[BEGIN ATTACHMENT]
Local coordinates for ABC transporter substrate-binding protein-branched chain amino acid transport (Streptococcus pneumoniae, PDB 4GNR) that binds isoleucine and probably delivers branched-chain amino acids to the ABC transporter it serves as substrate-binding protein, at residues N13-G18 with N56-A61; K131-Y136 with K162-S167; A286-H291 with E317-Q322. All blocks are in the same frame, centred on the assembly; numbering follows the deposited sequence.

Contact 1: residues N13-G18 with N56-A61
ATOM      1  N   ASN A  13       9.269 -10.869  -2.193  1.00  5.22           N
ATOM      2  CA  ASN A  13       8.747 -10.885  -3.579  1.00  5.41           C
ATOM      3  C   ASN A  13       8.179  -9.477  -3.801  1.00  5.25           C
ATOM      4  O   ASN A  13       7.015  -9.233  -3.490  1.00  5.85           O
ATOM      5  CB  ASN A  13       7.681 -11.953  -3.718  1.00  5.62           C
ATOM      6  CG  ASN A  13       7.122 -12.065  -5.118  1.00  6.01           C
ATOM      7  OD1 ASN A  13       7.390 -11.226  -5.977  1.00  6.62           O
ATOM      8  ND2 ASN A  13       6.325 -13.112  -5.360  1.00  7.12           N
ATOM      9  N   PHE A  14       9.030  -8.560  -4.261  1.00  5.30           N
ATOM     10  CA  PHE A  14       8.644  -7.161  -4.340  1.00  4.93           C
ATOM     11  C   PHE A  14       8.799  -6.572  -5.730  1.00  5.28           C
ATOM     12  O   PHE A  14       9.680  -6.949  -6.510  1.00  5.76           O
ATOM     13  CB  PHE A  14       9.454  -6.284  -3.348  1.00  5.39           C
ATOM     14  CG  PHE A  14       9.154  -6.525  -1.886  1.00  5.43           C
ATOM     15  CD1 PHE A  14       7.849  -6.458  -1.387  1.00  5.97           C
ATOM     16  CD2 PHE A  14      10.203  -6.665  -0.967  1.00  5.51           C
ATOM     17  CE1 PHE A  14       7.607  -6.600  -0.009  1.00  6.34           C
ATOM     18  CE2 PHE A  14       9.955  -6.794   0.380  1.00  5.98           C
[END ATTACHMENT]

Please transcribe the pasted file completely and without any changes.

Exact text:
Local coordinates for ABC transporter substrate-binding protein-branched chain amino acid transport (Streptococcus pneumoniae, PDB 4GNR) that binds isoleucine and probably delivers branched-chain amino acids to the ABC transporter it serves as substrate-binding protein, at residues N13-G18 with N56-A61; K131-Y136 with K162-S167; A286-H291 with E317-Q322. All blocks are in the same frame, centred on the assembly; numbering follows the deposited sequence.

Contact 1: residues N13-G18 with N56-A61
ATOM      1  N   ASN A  13       9.269 -10.869  -2.193  1.00  5.22           N
ATOM      2  CA  ASN A  13       8.747 -10.885  -3.579  1.00  5.41           C
ATOM      3  C   ASN A  13       8.179  -9.477  -3.801  1.00  5.25           C
ATOM      4  O   ASN A  13       7.015  -9.233  -3.490  1.00  5.85           O
ATOM      5  CB  ASN A  13       7.681 -11.953  -3.718  1.00  5.62           C
ATOM      6  CG  ASN A  13       7.122 -12.065  -5.118  1.00  6.01           C
ATOM      7  OD1 ASN A  13       7.390 -11.226  -5.977  1.00  6.62           O
ATOM      8  ND2 ASN A  13       6.325 -13.112  -5.360  1.00  7.12           N
ATOM      9  N   PHE A  14       9.030  -8.560  -4.261  1.00  5.30           N
ATOM     10  CA  PHE A  14       8.644  -7.161  -4.340  1.00  4.93           C
ATOM     11  C   PHE A  14       8.799  -6.572  -5.730  1.00  5.28           C
ATOM     12  O   PHE A  14       9.680  -6.949  -6.510  1.00  5.76           O
ATOM     13  CB  PHE A  14       9.454  -6.284  -3.348  1.00  5.39           C
ATOM     14  CG  PHE A  14       9.154  -6.525  -1.886  1.00  5.43           C
ATOM     15  CD1 PHE A  14       7.849  -6.458  -1.387  1.00  5.97           C
ATOM     16  CD2 PHE A  14      10.203  -6.665  -0.967  1.00  5.51           C
ATOM     17  CE1 PHE A  14       7.607  -6.600  -0.009  1.00  6.34           C
ATOM     18  CE2 PHE A  14       9.955  -6.794   0.380  1.00  5.98           C